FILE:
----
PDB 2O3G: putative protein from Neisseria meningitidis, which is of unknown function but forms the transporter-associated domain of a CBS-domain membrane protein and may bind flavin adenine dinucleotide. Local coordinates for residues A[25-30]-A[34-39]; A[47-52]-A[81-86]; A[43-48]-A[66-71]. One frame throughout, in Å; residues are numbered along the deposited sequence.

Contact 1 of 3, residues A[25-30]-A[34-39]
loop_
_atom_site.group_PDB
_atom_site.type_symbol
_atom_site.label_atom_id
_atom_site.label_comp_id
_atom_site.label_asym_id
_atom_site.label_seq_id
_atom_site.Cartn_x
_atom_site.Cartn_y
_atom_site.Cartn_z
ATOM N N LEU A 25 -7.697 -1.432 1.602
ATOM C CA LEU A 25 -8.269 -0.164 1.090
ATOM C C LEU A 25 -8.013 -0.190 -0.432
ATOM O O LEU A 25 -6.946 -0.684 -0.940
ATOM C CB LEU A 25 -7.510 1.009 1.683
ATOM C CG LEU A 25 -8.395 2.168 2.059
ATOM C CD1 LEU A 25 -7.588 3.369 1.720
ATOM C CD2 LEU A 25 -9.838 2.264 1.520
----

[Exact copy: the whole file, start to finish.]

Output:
PDB 2O3G: putative protein from Neisseria meningitidis, which is of unknown function but forms the transporter-associated domain of a CBS-domain membrane protein and may bind flavin adenine dinucleotide. Local coordinates for residues A[25-30]-A[34-39]; A[47-52]-A[81-86]; A[43-48]-A[66-71]. One frame throughout, in Å; residues are numbered along the deposited sequence.

Contact 1 of 3, residues A[25-30]-A[34-39]
loop_
_atom_site.group_PDB
_atom_site.type_symbol
_atom_site.label_atom_id
_atom_site.label_comp_id
_atom_site.label_asym_id
_atom_site.label_seq_id
_atom_site.Cartn_x
_atom_site.Cartn_y
_atom_site.Cartn_z
ATOM N N LEU A 25 -7.697 -1.432 1.602
ATOM C CA LEU A 25 -8.269 -0.164 1.090
ATOM C C LEU A 25 -8.013 -0.190 -0.432
ATOM O O LEU A 25 -6.946 -0.684 -0.940
ATOM C CB LEU A 25 -7.510 1.009 1.683
ATOM C CG LEU A 25 -8.395 2.168 2.059
ATOM C CD1 LEU A 25 -7.588 3.369 1.720
ATOM C CD2 LEU A 25 -9.838 2.264 1.520